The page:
This procedure led him to discover the hormone insulin, which proved lifesaving for millions of diabetics. It also led to Banting’s being knighted—an interesting word, considering his nocturnal revelation.
The list of scientific discoveries influenced by dreams is quite long—James Watt’s discovery of how to make spherical pellets that could be used as shot; David Parkinson’s discovery at Bell Laboratories of the all-electric gun director known as the M-9 device, the precursor of guidance systems used later in antiaircraft and antiballistic missiles; Ernst Chladni’s invention of the euphonium, a new musical instrument—on and on.
Dreaming remains one of the most common pathways of entering the One Mind. As the collective nature of consciousness becomes more fully appreciated within science, skeptical scientists will understand that to be called a dreamer is a high compliment indeed.
From One Mind: How Our Individual Mind Is Part Of A Greater Consciousness And Why It Matters by Larry Dossey.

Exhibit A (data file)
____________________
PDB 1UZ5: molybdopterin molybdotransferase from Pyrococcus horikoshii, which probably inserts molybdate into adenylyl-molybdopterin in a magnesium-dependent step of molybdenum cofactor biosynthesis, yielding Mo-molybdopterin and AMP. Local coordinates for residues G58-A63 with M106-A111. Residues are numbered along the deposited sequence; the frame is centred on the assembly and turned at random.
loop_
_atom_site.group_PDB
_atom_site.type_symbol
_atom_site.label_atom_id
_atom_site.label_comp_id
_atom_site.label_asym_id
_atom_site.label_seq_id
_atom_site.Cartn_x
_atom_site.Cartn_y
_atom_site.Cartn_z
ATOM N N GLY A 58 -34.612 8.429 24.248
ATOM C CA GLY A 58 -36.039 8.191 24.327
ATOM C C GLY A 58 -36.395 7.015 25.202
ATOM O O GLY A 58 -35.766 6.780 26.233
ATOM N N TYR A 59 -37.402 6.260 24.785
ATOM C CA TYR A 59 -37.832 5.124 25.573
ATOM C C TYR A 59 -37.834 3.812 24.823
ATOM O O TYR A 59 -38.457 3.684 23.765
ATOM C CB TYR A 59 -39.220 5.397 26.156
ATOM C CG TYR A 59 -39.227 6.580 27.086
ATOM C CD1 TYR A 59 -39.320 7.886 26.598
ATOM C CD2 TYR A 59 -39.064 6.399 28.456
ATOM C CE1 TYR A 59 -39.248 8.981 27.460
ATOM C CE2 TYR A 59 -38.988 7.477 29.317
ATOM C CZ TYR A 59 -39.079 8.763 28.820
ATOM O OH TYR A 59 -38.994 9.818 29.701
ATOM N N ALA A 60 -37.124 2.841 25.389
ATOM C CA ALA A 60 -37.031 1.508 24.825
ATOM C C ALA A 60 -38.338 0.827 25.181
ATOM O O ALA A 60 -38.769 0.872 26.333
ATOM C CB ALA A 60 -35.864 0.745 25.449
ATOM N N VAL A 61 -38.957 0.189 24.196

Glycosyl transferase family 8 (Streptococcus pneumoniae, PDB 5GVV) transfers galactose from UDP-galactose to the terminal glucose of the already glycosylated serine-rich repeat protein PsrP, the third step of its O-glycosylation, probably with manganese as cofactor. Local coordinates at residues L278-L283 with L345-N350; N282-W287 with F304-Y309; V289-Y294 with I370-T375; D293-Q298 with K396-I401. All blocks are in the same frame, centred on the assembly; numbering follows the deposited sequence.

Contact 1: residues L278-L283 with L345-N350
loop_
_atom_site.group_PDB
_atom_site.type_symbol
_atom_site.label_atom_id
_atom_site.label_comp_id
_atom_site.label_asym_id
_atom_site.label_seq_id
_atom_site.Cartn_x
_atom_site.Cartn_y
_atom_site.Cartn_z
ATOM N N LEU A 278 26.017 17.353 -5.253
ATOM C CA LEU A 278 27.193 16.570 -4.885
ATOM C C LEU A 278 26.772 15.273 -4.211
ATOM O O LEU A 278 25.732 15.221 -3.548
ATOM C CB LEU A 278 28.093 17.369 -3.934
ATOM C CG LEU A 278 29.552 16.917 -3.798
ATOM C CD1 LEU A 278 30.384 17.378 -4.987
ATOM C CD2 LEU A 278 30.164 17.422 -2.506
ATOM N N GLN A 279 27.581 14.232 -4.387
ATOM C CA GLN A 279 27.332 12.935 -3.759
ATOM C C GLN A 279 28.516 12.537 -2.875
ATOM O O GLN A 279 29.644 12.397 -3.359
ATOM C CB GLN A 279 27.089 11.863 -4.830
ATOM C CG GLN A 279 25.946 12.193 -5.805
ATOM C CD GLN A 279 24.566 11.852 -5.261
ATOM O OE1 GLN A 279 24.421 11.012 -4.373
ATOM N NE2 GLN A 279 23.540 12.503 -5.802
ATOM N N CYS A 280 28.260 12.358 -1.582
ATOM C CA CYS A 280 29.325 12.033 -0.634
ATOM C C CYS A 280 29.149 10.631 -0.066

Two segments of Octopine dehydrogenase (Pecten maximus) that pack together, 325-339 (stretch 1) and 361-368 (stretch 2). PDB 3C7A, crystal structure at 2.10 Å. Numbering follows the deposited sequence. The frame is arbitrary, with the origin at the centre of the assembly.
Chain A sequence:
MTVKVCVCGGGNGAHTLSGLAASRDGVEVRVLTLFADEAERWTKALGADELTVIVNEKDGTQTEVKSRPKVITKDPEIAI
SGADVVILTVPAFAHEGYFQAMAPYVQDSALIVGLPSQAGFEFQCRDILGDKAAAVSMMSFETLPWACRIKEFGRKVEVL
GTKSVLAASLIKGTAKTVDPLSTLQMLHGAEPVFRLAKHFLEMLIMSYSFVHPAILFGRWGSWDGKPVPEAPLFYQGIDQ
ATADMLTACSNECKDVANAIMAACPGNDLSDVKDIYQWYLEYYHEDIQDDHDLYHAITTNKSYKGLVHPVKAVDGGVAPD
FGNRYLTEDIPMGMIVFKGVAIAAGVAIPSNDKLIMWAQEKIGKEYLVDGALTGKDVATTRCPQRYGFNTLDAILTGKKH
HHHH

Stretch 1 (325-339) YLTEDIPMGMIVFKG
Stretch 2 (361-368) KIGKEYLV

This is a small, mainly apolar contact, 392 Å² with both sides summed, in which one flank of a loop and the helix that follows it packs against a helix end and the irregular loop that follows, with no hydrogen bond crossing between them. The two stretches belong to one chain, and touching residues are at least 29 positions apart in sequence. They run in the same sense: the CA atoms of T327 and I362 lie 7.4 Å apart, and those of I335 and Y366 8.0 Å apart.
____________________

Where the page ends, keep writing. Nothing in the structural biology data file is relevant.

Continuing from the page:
Did you catch this phrase above?
“… on waking they had achieved complete or partial solutions to questions posed the previous night.”
This is a reminder to us all — creatives or otherwise — to pose questions. Especially in the night! Pose a question to an issue that’s vexing you when you go to sleep. Try it a few nights to see what the deep recesses of your mind comes up with.
I’ve had good results with this method — and regret telling you now how often I’ve used it to good effect and yet had forgotten about the process. This method had fallen out of my repertoire for problem solving.
It’s like mislaying the key to a treasure chest.
Now, thanks to Larry Dossey, it’s back.
You might give it a whirl too. If something has been gnawing at you, something unresolved, what can you lose?
Steep yourself in the issue shortly before sleeping — then ask for a clear solution.
Keep a notepad handy . . . .